October 30, 2010

Some people go all out to celebrate Halloween

Every other Halloween, Doug and Terri Wenzel's home off George Washington Boulevard is transformed into a house of horrors.

Every other Halloween, Doug and Terri Wenzel's home off George Washington Boulevard is transformed into a house of horrors.

In the garage, an electric chair named "Sparky II" smokes and vibrates when you pull its handle. Frankenstein's monster lies on a table under the weight of chains, a glowing, oozing, bubbling laboratory behind him. In the basement, the possessed girl from "The Exorcist" spins her head.

This is the stuff of Doug Wenzel's imagination, and his wife loves all of it.

The Wenzels are people who go all out for Halloween.

Since 1981, they've invited friends to their home every other year for a big Halloween party with enough gory props to put some haunted houses to shame.

Tonight is their party.

He's not an engineer or electrician or artist, but Doug Wenzel makes most everything on display at the party with his own hand and mind. He gets beakers filled with water to glow green and orange by dipping highlighters into them. He uses a record player turntable to mechanize a witch stirring brew in a cauldron.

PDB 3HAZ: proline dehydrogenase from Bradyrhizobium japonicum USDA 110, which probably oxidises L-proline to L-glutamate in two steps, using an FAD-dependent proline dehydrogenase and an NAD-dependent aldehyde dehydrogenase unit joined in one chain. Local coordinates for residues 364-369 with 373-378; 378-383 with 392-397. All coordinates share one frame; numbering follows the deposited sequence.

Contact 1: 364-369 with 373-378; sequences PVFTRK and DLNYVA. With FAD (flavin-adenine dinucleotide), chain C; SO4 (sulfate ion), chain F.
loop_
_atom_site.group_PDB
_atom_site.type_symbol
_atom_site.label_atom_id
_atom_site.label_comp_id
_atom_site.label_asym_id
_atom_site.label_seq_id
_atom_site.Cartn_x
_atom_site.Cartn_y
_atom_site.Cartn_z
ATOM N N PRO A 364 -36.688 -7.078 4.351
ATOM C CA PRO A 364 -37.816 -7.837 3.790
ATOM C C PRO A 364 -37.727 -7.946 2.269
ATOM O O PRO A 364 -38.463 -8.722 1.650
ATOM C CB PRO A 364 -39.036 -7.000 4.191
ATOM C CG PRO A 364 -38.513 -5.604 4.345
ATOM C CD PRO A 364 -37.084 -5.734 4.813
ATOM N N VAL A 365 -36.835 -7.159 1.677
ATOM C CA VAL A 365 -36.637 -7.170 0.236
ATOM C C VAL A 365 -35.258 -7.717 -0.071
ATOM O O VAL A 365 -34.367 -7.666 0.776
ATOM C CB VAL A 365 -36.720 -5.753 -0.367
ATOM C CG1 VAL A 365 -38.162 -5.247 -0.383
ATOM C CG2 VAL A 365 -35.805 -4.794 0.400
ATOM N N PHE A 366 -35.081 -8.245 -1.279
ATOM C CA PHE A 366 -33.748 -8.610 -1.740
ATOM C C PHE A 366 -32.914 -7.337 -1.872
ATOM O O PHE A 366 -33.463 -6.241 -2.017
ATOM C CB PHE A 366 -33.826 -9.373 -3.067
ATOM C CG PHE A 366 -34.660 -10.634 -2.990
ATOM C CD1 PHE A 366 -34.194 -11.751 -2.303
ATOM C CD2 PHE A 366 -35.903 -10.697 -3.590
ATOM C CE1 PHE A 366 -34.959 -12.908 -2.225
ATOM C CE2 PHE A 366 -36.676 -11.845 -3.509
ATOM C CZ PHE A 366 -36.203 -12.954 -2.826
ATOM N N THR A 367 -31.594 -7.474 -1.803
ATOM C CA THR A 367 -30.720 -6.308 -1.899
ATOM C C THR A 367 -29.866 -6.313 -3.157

Are you an engineer, a visitor asks.

"No, I'm just a cheapskate," he answers.

"He can make something out of nothing," his wife says. "He has a demented mind."

The Wenzels' home is just one of hundreds in the area where Halloween reigns.

James McGreevy has helped his sister, Janice McGreevy, decorate her yard in northwest Wichita for 22 years.

He also makes most of the decorations, preferring a homemade look to decorations that are mass-produced.

A haunted cemetery greets trick-or-treaters as well, as do classic monsters such as Dracula and Frankenstein.

"I'm not big into the gory, bloody stuff," James McGreevy said.

His sister decorates inside the house for a party with a few family members and close friends. He focuses on the big front yard, which she's loaned him since 1988.

McGreevy likes to use the Internet to research how to bring ghouls and goblins to life.

"Some of the stuff people do is just crazy and amazing," he said.

David and Sonja Alseike are in their second year of Halloween fun on Wichita's most famous trick-or-treating street, Broadview in College Hill.

Their front yard is a scene right out of "The Wizard of Oz," complete with the Yellow Brick Road.

A tornado fashioned from fabric-covered chicken wire threatens a little house, and tonight and Sunday, Dorothy, Glinda the Good Witch, the Wicked Witch of the West, the Tin Man and the Scarecrow will greet guests. The Wizard himself may make an appearance this weekend.

New this year is a hot-air balloon.

Dress rehearsal is at 6 p.m. today, and performances Sunday will start at 5 p.m. Decorating for Halloween is a big task, as is providing enough candy for all of the children who will converge on Broadview this weekend. The Alseikes said they spent about $700 last year on candy and had about 4,000 trick-or-treaters, give or take a few ghosts and goblins.

"This year it's been a three-month adventure," Sonja Alseike said. "We start buying candy in June."

Related content